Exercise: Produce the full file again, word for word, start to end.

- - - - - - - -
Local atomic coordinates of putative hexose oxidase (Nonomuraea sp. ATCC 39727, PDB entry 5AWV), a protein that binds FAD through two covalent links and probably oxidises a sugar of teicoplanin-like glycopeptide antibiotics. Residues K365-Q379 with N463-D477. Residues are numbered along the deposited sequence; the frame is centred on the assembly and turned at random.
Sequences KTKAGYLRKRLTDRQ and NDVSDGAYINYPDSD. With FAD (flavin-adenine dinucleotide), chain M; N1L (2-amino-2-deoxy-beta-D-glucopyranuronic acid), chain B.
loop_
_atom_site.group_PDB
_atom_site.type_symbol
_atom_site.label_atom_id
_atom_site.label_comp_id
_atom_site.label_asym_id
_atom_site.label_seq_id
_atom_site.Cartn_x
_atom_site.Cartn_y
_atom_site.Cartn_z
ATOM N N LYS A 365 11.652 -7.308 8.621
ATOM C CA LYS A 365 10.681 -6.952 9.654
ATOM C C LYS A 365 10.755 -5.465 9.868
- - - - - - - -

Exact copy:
Local atomic coordinates of putative hexose oxidase (Nonomuraea sp. ATCC 39727, PDB entry 5AWV), a protein that binds FAD through two covalent links and probably oxidises a sugar of teicoplanin-like glycopeptide antibiotics. Residues K365-Q379 with N463-D477. Residues are numbered along the deposited sequence; the frame is centred on the assembly and turned at random.
Sequences KTKAGYLRKRLTDRQ and NDVSDGAYINYPDSD. With FAD (flavin-adenine dinucleotide), chain M; N1L (2-amino-2-deoxy-beta-D-glucopyranuronic acid), chain B.
loop_
_atom_site.group_PDB
_atom_site.type_symbol
_atom_site.label_atom_id
_atom_site.label_comp_id
_atom_site.label_asym_id
_atom_site.label_seq_id
_atom_site.Cartn_x
_atom_site.Cartn_y
_atom_site.Cartn_z
ATOM N N LYS A 365 11.652 -7.308 8.621
ATOM C CA LYS A 365 10.681 -6.952 9.654
ATOM C C LYS A 365 10.755 -5.465 9.868